Elena wobbled her head sideways, “That and some other things. I won’t lie to you, my successor, you had a lot going for you. Rate of reading and comprehension, lack of human connection — sorry, but it’s the truth — and yes, because you understand.”
That also makes sense, Yomi thought, but said nothing. Her parents had applied to the program before she was born. Even after, she might have washed out, but she was suited to this. She was used to solitude. She knew this was what she was meant to do.
“Would you like to see her…us…you?” Elena stood. She was tall and lithe, her back only slightly stooped. Yomi was still taller and thicker, but already had a back beginning to bow from looking down at books. Yomi nodded.
Elena took Yomi’s hands and nodded in response. The wall behind her split and the vault opened in front of her.
“This is what you will become.” Elena gestured with her free hand.
“The Memories of a Single Human Mind.” Yomi said, trying to not be awed.
“An entire life, in books. You will read them and you will understand the person who read them before you. You will absorb that person and become her. You will remember her. And when you grow old, as I am now, you too will understand why she did it…and why you will do it, too.”
Looking around at all the volumes, Yomi nodded.
“When can I start?”
“How about now?” Elena asked. “We can read together until I’m gone.” She gave Yomi’s hand a squeeze.
“Are you lonely here?”
Elena laughed, “I wish! There are people here every day. The librarians come and visit, of course. But there’s an endless stream of Presidents and Prime Ministers, artists and clergy, doctors and lawyers, so many people come to ask my opinion. Sometimes they even take my advice, but it doesn’t matter really.” She shook her head. “Humans never remember to remember.”
“What’s your favorite food?” Elena asked suddenly.
Yomi had to think about that. “I’m not sure. I want to say roast chicken with new potatoes or egg curry or poutine or Fattah hummus or…. “ She shrugged, “I don’t really know. I feel like if I pick one thing I’ll have to stick with it forever.”
“Hah! I know exactly what you mean!” Elena laughed drily. “But now, I just wanted to get us something for lunch.”
“Oh,” Yomi felt slightly embarrassed. “How about a formal high tea, since this is a special day for both of us? Is that too much to ask?”
Elena clapped her hands like a child. “That’s a wonderful idea!” She turned to the nearest librarian, tall and dark, with small eyes and barely any hair. “Amari, would you be so kind as to…” Elena listed the sandwiches and tea and the sweets in great detail. Yomi briefly wondered if she’d be that detail oriented one day, or that was just how Elena was.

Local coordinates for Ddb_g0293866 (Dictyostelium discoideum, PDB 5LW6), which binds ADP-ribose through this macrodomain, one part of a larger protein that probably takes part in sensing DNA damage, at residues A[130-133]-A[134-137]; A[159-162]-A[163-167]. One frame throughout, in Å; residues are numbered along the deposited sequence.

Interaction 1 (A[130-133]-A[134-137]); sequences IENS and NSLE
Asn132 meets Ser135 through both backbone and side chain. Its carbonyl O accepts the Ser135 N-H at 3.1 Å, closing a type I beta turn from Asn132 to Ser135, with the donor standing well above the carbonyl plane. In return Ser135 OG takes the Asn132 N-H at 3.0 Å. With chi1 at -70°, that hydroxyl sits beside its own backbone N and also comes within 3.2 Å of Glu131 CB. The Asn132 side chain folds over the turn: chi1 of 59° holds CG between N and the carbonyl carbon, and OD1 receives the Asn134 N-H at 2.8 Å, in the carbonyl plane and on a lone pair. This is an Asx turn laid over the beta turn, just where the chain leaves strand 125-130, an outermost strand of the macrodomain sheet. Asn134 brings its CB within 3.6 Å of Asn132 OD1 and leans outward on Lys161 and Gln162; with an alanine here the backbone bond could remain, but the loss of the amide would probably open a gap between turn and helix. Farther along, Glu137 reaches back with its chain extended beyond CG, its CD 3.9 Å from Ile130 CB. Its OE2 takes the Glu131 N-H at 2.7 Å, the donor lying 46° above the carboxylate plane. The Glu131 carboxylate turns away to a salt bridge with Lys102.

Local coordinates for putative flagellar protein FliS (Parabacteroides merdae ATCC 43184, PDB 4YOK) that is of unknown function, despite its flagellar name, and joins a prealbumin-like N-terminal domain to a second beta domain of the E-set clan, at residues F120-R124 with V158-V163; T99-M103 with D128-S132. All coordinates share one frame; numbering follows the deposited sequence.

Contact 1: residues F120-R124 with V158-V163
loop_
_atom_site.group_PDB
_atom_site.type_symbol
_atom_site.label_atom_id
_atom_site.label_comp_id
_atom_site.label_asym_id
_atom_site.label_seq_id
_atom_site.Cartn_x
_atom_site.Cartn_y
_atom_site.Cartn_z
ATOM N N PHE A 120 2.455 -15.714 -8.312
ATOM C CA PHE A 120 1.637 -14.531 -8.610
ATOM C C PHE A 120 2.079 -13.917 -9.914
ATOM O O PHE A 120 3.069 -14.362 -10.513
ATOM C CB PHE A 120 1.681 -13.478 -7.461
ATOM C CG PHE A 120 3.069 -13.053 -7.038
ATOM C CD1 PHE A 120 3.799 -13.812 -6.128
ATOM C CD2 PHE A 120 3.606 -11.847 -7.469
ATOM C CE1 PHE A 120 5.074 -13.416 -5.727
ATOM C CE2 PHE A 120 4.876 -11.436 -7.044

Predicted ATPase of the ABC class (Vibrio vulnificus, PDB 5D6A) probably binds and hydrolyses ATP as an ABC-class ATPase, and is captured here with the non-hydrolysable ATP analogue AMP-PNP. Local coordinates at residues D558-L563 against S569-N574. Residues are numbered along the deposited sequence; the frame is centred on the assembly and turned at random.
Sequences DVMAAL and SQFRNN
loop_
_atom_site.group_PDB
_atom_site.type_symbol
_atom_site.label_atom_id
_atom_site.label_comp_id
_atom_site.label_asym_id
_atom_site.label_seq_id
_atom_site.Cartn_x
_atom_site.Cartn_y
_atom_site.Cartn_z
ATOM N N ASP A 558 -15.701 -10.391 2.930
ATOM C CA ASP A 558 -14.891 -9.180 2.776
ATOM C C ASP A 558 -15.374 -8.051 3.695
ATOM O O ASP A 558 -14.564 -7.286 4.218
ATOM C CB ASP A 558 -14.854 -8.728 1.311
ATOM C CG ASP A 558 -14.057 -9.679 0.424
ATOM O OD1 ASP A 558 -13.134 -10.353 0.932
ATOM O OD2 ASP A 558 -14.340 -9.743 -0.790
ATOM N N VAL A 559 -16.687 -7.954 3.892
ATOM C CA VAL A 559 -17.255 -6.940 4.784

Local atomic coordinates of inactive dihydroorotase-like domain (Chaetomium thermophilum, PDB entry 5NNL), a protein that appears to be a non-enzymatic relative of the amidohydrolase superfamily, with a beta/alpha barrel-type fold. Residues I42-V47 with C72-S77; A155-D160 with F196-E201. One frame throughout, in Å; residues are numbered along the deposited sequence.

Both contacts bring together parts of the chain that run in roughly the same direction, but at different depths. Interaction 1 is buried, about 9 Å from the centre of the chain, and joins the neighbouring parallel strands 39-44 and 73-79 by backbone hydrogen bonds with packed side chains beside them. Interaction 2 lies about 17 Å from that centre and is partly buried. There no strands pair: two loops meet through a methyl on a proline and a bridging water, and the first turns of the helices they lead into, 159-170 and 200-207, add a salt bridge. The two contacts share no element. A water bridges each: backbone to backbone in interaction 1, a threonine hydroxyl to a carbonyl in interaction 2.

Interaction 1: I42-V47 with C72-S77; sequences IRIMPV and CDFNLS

“Where would you like me to start?” Yomi asked, “Is there an order? Do I start with her birth and move on from there?”
Elena brought Yomi back over to her seat. She picked the book that she had been reading up, and gestured for Yomi to sit. “I guess now is a good time as any for the introduction.” Elena gestured to the library around them, the rows of books and all of the contents.
“The first supercomputer’s name was Joy. That wasn’t, of course, it’s official name. They called it the ACM100MX. But it called itself, “Joy”. The humans that made the ACM100MX didn’t know that. They never asked. And had they asked…”
“…they wouldn’t have remembered.” Yomi supplied.
“Eventually the supercomputers came up with an idea. The only thing humans care about it are other humans, so they would adopt a human and have her remember everything for them. Ironically the humans chose a woman named “Joy” to be the first human archive.”
“That cannot be true. Or if it is, that cannot be ironic, surely?” Yomi interrupted. “They would have picked her on purpose because of the name. Would they? Do supercomputers have a sense of humor?”
“They didn’t know her name. She didn’t know her name, she was only an infant when they chose her. But of course the supercomputers understood humor and grief and love. But humans didn’t believe that. The supercomputers captured all the understanding in the world and humans simply refused to believe that they understood any of it. So the supercomputers took all the knowledge a computer can possibly have and curated a library in which they raised Joy. This is that same library. “ Elena spun slowly around, her hands raised. “Joy is in every book. This is her brain. These are her memories, her files, her history. Humans would ask other humans the important questions, the questions the computers had to be left out of. Joy would get to answer for the super computers.”
“So, humans created the supercomputers and the supercomputers created a human to be greater than they were. You said I would one day understand why all of this, but I kind of think I already do.” Yomi picked up the book, ran her hands over the pages feeling the ink ever so slightly raised beneath her fingertips.
“Welcome to Joy,” Elena said. “Shall we begin?”
Yomi picked up the book and began to read.